Single eyecups were homogenized in 1 mL phosphate-buffered saline (PBS), pH 7.2, containing 200 mM hydroxylamine. One milliliter ethanol and 3 mL hexane were added, and samples were vortexed and centrifuged at 3000g for 5 minutes. The organic phase was collected, dried under a stream of argon gas, and redissolved in 100 μL hexane. Extracts were analyzed by normal-phase, high-performance liquid chromatography (HPLC) on a silica column (Zorbax-Sil 5 μm, 250 × 4.6 mm; Agilent Technologies, Wilmington, DE) using gradient elution (0.2%–10% dioxane in hexane) at a flow rate of 2 mL/min. The HPLC system was a liquid chromatograph (model 1100; Agilent) equipped with a photodiode-array detector. The identity of each retinoid peak was confirmed by online spectral analysis and by coelution with an authentic standard. Data were reported in picomoles per eye.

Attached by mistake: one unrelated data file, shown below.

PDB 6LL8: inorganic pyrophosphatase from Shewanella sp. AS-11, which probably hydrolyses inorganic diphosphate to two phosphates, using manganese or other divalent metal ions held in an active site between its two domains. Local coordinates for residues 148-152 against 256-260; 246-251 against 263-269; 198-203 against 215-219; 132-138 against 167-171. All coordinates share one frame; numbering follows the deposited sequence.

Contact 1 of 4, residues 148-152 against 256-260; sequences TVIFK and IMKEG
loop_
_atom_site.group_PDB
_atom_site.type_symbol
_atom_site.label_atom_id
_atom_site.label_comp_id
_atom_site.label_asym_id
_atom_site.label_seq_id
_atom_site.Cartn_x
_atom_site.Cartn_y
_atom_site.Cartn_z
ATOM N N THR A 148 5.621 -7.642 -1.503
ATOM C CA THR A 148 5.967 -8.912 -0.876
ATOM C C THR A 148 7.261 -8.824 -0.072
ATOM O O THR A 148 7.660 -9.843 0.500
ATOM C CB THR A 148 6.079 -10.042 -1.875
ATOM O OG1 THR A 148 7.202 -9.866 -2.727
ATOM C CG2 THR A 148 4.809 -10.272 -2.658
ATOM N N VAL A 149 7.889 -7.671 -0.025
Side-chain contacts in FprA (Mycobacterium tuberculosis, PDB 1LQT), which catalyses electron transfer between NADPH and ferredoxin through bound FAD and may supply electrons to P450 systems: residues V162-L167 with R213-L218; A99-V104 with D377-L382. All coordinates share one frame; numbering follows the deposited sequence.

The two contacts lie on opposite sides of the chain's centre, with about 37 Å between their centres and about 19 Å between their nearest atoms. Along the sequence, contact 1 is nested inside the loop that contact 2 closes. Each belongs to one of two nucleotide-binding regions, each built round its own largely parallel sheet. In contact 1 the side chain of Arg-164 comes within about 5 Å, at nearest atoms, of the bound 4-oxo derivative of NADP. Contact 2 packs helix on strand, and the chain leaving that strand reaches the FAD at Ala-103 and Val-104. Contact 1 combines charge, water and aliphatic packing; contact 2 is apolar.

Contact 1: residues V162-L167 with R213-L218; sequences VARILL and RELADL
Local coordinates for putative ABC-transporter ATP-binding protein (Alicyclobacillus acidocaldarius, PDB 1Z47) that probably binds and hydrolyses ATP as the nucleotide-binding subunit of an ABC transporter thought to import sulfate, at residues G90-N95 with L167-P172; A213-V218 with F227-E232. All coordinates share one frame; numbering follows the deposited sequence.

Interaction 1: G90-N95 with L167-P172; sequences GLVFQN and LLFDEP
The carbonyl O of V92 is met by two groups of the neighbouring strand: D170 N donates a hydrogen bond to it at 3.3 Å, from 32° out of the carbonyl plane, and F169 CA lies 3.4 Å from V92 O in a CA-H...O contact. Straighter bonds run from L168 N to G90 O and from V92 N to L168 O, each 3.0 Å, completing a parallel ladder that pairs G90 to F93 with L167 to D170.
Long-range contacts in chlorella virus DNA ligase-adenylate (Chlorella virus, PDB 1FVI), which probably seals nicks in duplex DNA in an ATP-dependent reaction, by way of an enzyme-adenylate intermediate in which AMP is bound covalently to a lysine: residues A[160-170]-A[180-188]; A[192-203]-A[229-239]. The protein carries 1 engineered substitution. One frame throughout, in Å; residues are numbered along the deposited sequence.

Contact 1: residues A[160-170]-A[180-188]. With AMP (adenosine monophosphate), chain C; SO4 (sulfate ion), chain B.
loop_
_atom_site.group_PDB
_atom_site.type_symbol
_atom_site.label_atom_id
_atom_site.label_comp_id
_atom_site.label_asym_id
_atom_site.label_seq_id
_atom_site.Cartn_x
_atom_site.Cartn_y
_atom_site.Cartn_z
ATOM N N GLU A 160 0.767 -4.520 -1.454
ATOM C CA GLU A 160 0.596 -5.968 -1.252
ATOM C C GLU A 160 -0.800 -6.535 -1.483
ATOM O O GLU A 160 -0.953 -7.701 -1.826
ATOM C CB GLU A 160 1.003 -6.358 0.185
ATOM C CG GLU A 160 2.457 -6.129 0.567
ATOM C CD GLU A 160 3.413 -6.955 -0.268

Single eyecups were homogenized in 1 mL PBS. Four milliliters chloroform/methanol (2:1, vol/vol) was added, and the samples were extracted with the addition of 4 mL chloroform and 3 mL dH2O, followed by centrifugation at 1000g for 10 minutes. Extraction was repeated with the addition of 4 mL chloroform. Organic phases were pooled, dried under a stream of argon, and redissolved in 100 μL 2-propanol. A2E and A2E precursors were analyzed by normal-phase HPLC with the same column and chromatograph used for retinoid analysis. The mobile phase was hexane/2-propanol/ethanol/25 mM potassium phosphate/glacial acetic acid (485:376:100:45:0.275 vol/vol) and was filtered before use. The flow rate was 1 mL/min. Column and solvent temperatures were maintained at 35°C. Absorption units at 435 nm were converted to picomoles using a calibration curve with an authentic A2E standard and the published molar extinction coefficient for A2E.40